A Wind Vane for Ella

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Project by Dan Lyke posted 08-13-2012 03:33 AM 2081 views 3 times favorited 7 comments Add to Favorites Watch

Ella is our sailboat, a 12 foot long hard chine skiff from the "Summer Breeze" plans that we built this spring. Ella has a “lug rig” sail, which is a setup that allows sailing fairly close to the wind, requires very little hardware, no complicated boom hinges, a lot of sail area for a fairly short unstayed mast. The problem is that there’s no good place to put a wind vane: Normally you’d either put “telltales” on the shrouds (the cables that hold up the mast) or a vane on the top of the mast, but the highest spar here is at an angle, held in place by the luff of the sail.

So I went into the shop to see what I could do. The brass was all assembled from K&S structural shapes, the only extra cool bit is that the top of the tube which forms the vane bearing has a plug with a brass wire sticking down to form a needle bearing. The gimbal assembly is cut out of purpleheart, I cut the ring with a hole saw and the center of the ring with a Forstner bit, in the drill press. The weight is a hunk of, I think Ipe, because damn it was heavy and seemed perfect to hold the whole thing in place.

In that second picture you can see the range of motion this thing gets.

And in the last picture you can see it up on the spar. This was in my back yard, we’re going over to camp at Lake Berryessa next weekend, hope to spend most of the weekend sailing in that northwestern arm, we’ll see how well it does.

-- Dan Lyke, Petaluma California,

7 comments so far

View Jamie Speirs's profile

Jamie Speirs

4168 posts in 3740 days

#1 posted 08-13-2012 07:49 AM

Now that I do like

It would be great for my Hospice project.

It has a great look.


-- Who is the happiest of men? He who values the merits of others, and in their pleasure takes joy, even as though 'twere his own. --Johann Wolfgang von Goethe

View Jim Jakosh's profile

Jim Jakosh

25330 posts in 3989 days

#2 posted 08-13-2012 11:59 AM

Great idea, well made too!! Good luck sailing with it…...................Jim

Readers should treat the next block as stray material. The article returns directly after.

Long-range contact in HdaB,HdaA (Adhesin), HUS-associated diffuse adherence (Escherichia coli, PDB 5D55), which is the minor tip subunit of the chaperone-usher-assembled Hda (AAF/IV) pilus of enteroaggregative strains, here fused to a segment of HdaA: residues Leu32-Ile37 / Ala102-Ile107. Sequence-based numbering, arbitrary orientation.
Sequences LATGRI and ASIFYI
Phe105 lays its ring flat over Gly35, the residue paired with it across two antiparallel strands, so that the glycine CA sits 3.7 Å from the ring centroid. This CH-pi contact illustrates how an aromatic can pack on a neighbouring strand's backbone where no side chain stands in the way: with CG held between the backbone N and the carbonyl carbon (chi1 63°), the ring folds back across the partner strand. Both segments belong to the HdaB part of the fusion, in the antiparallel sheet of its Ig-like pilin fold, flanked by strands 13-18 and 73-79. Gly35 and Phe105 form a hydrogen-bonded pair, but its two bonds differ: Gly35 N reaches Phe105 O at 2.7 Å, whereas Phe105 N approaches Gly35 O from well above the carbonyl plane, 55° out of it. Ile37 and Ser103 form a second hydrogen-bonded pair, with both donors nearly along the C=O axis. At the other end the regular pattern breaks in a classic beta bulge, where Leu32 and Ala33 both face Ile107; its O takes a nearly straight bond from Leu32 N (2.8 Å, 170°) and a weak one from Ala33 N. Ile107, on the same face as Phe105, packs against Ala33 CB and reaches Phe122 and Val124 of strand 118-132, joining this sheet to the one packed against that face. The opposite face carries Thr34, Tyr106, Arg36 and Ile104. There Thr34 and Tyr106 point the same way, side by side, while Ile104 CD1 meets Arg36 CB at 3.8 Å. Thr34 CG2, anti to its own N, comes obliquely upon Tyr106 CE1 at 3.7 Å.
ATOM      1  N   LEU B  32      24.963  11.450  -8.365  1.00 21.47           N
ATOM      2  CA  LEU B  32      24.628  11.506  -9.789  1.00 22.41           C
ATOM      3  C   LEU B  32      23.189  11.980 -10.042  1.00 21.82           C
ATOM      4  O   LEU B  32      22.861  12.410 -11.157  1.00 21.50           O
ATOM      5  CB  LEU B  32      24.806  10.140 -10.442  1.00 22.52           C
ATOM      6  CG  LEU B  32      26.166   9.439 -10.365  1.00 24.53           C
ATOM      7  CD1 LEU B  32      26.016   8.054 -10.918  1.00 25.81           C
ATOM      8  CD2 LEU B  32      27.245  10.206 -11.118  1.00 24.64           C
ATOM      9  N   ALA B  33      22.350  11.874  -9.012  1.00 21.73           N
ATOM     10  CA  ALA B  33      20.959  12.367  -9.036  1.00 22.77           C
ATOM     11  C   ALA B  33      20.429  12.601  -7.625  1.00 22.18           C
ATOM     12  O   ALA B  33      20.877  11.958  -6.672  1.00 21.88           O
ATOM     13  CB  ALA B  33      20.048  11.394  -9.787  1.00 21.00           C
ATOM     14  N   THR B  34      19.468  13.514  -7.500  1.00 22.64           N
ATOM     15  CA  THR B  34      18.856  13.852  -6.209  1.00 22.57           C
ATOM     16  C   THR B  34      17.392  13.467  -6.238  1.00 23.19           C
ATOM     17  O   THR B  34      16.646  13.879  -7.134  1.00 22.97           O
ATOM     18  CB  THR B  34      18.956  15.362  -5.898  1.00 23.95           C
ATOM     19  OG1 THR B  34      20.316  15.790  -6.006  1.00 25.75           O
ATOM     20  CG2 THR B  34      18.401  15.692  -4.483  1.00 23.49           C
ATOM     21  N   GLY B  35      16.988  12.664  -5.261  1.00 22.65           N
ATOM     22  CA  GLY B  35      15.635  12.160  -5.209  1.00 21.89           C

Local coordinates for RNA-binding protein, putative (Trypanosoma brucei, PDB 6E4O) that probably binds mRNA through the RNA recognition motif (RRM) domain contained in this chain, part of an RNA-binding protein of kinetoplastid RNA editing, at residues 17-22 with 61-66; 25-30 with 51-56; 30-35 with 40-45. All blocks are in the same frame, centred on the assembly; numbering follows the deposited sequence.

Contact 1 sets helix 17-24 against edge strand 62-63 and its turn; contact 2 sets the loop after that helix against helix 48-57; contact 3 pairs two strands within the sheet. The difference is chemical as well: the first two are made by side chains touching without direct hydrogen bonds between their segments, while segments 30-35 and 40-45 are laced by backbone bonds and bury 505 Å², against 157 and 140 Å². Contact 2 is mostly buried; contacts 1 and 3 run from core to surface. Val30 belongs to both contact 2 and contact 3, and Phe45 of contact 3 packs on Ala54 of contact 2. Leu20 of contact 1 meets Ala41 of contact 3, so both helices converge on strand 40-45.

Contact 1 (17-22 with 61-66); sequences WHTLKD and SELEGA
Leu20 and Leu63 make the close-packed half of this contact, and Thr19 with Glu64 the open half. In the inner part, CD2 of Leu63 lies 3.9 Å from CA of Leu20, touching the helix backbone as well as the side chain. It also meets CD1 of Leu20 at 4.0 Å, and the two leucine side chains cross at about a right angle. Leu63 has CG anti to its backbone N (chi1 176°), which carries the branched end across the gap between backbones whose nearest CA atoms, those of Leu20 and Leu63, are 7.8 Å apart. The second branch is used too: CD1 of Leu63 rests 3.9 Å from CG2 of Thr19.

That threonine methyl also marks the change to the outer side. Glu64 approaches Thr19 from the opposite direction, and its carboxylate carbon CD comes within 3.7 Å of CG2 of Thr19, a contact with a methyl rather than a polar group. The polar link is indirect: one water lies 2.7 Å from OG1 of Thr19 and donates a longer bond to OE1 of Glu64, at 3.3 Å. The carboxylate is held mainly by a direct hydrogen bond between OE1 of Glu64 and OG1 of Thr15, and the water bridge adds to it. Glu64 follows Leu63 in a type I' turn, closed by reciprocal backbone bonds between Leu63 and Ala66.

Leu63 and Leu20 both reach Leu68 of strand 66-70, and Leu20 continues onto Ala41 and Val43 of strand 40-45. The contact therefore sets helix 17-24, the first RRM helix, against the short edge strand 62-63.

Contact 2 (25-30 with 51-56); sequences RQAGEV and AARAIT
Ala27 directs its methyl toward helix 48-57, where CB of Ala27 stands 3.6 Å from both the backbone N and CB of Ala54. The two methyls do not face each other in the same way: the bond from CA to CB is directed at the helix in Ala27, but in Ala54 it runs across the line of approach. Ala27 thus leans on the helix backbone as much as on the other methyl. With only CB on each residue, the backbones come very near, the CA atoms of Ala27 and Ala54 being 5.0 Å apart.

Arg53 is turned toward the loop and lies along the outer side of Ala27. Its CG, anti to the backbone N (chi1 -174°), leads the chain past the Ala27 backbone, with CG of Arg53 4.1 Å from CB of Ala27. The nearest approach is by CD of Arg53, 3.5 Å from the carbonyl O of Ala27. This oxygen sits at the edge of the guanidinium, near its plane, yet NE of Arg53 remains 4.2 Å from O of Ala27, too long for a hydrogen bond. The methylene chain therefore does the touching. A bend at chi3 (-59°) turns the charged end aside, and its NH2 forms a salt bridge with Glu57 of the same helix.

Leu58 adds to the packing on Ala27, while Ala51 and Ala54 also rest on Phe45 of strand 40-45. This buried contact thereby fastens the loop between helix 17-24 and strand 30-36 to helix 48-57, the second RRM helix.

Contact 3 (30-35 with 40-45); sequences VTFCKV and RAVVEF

-- Jim Jakosh.....Practical Wood Products...........Learn something new every day!! Variety is the Spice of Life!!

View Napaman's profile


5533 posts in 4960 days

#3 posted 08-13-2012 05:59 PM

very cool! ANd you MUST post many pictures of sailing in Berryessa—-it counts—-sailing on a boat you built with your own two hands…

-- Matt--Proud LJ since 2007

View Dan Lyke's profile

Dan Lyke

1522 posts in 5008 days

#4 posted 08-13-2012 08:01 PM

The problem with posting pictures of sailing is that my Canon G9 broke, so I’m back to using my cell phone. Which has a fixed focal length lens. Which is actually okay for a whole lot of things, but doesn’t work terribly well when the boat is only 12’ long… I end up with a lot of pictures like this:


But I’m hoping I can get some of my GPS issues worked out and we can do tracks of our path in Lake Berryessa. We’ve got reservations for a site at Chaparral Cove, and I’m hoping that northeastern finger is relatively protected and still sailable.

But, yeah, we’ll get the pictures we can…

-- Dan Lyke, Petaluma California,

View Jim Jakosh's profile

Jim Jakosh

25330 posts in 3989 days

#5 posted 10-06-2014 12:22 AM

Very cool. Have you ever got the urge to build a Sundial? I saw some neat ones in Jerome,Az and got a lot of info from the builder and may do one some time. It seems like something you would build too!!

-- Jim Jakosh.....Practical Wood Products...........Learn something new every day!! Variety is the Spice of Life!!

View Dark_Lightning's profile


4209 posts in 3992 days

#6 posted 10-06-2014 01:22 AM

Lake Berryessa…wow, I used to visit there when I was in the USNavy in the mid-’70s (Mare Island). It’s probably changed a bit from then. Not that I would necessarily remember, that was a long time ago.

-- Steven.......Random Orbital Nailer

View Dan Lyke's profile

Dan Lyke

1522 posts in 5008 days

#7 posted 10-06-2014 01:45 AM

Jim, I haven’t seen plans for a Sundial, is it something like a Sunfish/Sailfish? Flat closed hull? I sailed one of those when I was a kid that my uncle had built when he was a kid. We’re kind of more sedate and dryer than that these days, but… we really like the attention of unusual looking boats, and I got to thinking that we could probably park a trailer for a 16’ long boat if I parked on the street.

So if we did a relatively boxy hull (probably stick with a lee board), but put a fold out bowsprit and two masts on it, we could do something like a miniature version of the Scow Schooner Alma, large enough to take a few friends on, maybe even stretch out sleeping bags on a seat on, small enough that the two of us could handle, and enough lines and sails to really draw a crowd and get people pointing and talking.

The other thing I’ve considered is a two masted dynarig boat of the same scale: If we engineered it right, probably very easy for two people to manage, but definitely a “holy cow, what is that?” looker.

Dark_Lightning: I dunno, there ain’t a whole lot over that way, and most of it’s protected lands, it may be very similar to what you remember from the ‘70s…

-- Dan Lyke, Petaluma California,

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